As of Tuesday, May 22, 2018
The turnout for the May 15 election was the “lowest voter turnout” in recent memory, at 34 percent of eligible voters in in Oregon participating. In Polk County, that number is slightly higher at 37 percent.
While it may be the lowest in memory, some factors come into play that should make Oregon and Polk County proud of their participation in government.
First, this was Oregon’s first non-presidential primary contest in which known citizens were automatically registered to vote — courtesy of Oregon passing the nation’s first ever “Automatic Voter Registration law” in 2015.
If you look at the number of total votes cast — nearly 900,000 — it is by far the largest of actual votes ever cast in an Oregon non-presidential primary. For example, in May 2014, 752,000 ballots were returned. That year, there were roughly 2.1 million registered voters, so turnout was slightly higher at 35.5 percent.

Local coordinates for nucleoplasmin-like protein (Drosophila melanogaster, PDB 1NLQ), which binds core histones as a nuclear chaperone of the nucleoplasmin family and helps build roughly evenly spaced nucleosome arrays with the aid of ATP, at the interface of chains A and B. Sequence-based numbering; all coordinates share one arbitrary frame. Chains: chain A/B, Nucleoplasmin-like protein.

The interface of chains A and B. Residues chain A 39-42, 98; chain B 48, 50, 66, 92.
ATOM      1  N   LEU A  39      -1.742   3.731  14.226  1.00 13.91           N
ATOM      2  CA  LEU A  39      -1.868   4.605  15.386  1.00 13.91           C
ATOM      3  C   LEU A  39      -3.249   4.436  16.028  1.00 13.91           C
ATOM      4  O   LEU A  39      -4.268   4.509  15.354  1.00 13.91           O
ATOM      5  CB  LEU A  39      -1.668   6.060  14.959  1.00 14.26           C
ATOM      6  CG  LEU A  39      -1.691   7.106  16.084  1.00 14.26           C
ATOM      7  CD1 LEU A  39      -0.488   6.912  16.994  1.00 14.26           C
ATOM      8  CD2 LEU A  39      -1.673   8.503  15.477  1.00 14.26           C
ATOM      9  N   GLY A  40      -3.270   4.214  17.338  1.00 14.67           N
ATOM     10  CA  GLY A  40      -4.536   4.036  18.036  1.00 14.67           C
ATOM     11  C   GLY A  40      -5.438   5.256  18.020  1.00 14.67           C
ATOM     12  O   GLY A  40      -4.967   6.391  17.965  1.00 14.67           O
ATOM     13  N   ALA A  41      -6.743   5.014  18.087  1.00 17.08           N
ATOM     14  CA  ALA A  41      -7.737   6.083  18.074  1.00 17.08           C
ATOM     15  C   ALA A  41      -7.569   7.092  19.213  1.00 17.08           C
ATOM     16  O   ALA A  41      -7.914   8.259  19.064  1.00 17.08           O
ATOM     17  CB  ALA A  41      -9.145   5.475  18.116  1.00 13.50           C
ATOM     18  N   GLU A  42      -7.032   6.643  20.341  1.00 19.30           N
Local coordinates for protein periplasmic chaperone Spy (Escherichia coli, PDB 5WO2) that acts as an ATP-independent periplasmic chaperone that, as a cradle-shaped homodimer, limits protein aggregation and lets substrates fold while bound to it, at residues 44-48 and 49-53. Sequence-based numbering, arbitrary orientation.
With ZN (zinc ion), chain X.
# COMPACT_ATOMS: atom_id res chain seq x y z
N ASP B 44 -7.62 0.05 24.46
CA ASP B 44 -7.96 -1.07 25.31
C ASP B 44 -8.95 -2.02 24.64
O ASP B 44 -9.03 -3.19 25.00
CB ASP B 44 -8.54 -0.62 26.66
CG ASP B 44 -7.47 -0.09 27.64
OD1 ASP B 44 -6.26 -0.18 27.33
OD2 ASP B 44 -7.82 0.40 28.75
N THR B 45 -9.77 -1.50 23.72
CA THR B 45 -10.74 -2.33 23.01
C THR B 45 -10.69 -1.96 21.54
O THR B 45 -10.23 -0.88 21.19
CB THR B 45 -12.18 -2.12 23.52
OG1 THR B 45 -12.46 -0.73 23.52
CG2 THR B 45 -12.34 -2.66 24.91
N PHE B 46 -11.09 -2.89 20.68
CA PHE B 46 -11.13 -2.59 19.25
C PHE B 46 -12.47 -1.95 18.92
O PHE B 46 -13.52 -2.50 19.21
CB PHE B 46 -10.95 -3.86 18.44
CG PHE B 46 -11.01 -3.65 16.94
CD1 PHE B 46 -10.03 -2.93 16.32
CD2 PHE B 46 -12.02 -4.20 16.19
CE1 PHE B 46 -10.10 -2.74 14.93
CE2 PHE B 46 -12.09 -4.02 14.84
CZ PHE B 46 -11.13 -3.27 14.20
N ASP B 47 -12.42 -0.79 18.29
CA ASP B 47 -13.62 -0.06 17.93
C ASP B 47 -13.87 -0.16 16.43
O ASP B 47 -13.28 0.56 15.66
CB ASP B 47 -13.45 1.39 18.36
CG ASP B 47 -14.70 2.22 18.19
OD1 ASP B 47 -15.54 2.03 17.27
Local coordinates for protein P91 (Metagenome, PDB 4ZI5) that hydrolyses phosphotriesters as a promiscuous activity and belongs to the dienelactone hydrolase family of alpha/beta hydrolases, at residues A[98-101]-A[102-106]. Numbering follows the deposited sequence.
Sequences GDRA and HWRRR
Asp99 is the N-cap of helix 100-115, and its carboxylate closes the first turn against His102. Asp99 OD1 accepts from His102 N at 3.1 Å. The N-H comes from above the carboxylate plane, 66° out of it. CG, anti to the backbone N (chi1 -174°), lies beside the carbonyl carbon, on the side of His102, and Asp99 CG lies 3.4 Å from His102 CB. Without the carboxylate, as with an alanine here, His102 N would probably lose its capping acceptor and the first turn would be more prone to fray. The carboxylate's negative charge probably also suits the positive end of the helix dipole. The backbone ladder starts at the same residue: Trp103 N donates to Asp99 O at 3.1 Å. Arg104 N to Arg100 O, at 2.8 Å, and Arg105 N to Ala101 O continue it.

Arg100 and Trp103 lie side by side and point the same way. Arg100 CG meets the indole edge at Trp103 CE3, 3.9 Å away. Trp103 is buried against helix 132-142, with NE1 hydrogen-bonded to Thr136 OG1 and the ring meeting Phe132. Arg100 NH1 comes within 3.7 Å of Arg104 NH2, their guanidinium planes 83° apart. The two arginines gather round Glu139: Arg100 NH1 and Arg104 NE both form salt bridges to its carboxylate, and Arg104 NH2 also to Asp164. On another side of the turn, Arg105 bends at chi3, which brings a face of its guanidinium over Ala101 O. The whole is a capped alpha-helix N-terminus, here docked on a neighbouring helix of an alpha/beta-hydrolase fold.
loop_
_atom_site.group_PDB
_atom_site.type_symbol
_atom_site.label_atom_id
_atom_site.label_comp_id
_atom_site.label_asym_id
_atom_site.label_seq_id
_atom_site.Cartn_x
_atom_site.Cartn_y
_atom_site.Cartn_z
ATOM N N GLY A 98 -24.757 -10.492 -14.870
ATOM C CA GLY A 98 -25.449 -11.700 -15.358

Nearly one-third of Oregon’s registered voters are not affiliated with a political party, meaning they were locked out from participating in primary nomination races by Oregon’s closed primary system.
In the other nine party primary elections held so far in 2018, voter turnout has been in the 15 to 25 percent range.
And, while Polk County had more than enough interesting races on the May 15 ballot, statewide, it was arguably a boring ballot, with no U.S. Senate contest, and two Democrat governor candidates who didn’t put up a real challenge. Out of five Congressional races, there was just one primary on the Democrat side that was competitive. Of the 75 legislative races on the ballot, just 10 of them had contested primaries on both the Republican and Democrat sides.
The higher-than-appearances turnout is in part thanks to Oregon’s vote-by-mail system, its automatic voter registration law, and — most notably — the determination of Oregon residents to participate in determining who our leaders are, regardless of if we are non-affiliated or registered with a party.